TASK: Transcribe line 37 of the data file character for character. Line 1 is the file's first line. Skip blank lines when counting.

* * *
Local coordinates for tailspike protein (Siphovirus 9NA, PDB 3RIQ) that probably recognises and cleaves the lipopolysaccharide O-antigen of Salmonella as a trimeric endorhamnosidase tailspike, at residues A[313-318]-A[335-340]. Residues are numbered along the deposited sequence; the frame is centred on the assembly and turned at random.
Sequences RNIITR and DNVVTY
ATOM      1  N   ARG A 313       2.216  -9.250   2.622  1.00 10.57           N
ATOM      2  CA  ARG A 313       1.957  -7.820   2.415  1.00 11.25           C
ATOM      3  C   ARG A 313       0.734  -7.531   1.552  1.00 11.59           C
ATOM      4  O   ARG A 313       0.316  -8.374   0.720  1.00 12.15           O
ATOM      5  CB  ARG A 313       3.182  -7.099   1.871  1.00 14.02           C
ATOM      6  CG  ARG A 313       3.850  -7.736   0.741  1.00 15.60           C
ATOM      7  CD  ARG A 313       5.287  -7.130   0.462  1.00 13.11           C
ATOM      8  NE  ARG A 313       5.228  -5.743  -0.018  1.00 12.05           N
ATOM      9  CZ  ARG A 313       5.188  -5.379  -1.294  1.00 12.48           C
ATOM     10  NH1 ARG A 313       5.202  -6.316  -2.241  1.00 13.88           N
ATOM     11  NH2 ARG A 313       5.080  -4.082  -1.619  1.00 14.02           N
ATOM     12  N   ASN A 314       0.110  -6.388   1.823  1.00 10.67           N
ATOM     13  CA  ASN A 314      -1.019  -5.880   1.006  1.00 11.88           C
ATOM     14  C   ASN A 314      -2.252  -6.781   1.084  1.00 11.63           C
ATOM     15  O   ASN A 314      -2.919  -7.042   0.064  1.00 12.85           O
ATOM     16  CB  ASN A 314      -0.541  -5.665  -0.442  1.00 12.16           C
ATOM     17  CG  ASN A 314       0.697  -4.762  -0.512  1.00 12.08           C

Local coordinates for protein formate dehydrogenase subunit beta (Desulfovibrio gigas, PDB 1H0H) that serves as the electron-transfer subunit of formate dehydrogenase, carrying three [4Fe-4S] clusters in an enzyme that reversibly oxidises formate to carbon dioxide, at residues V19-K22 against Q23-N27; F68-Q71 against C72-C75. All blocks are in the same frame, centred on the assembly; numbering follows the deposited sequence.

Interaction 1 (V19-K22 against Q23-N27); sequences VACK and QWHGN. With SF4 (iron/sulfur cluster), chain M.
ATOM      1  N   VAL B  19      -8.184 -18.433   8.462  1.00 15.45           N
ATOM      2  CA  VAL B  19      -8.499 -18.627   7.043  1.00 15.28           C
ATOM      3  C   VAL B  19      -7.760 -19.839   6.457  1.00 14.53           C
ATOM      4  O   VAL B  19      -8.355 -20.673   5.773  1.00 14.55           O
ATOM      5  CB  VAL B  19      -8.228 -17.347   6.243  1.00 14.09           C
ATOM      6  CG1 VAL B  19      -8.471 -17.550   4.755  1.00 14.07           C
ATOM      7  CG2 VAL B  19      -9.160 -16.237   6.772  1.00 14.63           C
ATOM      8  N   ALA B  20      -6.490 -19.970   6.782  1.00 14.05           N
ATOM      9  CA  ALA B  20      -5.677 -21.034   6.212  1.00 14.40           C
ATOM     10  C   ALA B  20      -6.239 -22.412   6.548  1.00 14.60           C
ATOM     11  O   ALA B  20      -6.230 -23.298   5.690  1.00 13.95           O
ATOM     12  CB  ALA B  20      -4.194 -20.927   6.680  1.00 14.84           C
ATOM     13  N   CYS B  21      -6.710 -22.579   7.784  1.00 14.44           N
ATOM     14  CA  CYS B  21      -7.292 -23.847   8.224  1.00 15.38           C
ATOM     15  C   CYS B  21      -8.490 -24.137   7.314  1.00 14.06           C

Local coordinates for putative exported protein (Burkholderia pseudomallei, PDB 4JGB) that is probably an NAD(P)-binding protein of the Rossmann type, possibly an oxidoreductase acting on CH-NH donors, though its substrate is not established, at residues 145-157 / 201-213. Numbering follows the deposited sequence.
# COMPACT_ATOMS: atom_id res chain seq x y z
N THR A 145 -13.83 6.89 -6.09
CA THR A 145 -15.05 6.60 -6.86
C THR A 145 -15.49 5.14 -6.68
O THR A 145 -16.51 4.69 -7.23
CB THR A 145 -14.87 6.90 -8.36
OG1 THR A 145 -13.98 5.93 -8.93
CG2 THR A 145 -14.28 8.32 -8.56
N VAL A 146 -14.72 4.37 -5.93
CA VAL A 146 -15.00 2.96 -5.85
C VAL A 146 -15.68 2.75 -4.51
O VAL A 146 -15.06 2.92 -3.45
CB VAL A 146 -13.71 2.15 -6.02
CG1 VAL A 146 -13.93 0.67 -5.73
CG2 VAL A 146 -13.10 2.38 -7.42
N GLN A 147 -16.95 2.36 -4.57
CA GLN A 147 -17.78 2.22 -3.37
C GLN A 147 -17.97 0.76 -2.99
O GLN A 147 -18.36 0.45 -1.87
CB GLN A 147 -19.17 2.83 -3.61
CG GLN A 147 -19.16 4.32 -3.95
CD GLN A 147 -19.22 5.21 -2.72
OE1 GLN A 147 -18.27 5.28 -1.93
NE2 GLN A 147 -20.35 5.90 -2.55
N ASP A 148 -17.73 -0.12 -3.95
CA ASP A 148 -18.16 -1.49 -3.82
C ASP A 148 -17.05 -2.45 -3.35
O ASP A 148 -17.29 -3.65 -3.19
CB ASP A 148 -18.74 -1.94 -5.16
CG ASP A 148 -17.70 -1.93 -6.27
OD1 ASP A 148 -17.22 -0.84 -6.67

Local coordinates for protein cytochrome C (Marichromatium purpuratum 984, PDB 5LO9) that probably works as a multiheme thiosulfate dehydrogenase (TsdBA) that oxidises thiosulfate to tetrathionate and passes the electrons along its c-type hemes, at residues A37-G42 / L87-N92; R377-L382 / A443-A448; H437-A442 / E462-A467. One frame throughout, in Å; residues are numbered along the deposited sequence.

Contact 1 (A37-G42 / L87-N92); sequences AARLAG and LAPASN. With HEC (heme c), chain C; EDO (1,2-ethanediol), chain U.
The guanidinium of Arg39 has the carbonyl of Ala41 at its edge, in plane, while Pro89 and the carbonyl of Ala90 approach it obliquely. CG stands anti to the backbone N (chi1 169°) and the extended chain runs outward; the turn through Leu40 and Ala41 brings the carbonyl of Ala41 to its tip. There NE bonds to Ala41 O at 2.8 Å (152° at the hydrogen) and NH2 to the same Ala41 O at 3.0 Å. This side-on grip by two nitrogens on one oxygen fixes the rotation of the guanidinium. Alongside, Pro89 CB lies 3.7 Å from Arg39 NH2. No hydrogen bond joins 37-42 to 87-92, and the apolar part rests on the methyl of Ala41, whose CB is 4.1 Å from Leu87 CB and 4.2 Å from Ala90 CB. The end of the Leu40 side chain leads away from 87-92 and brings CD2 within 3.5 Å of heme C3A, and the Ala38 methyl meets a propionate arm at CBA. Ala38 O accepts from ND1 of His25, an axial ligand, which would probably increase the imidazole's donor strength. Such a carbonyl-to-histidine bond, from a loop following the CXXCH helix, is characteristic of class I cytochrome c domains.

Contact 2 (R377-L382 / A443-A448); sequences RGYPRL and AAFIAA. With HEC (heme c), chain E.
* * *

Local coordinates for putative exported protein (Burkholderia pseudomallei, PDB 4JGB) that is probably an NAD(P)-binding protein of the Rossmann type, possibly an oxidoreductase acting on CH-NH donors, though its substrate is not established, at residues 145-157 / 201-213. Numbering follows the deposited sequence.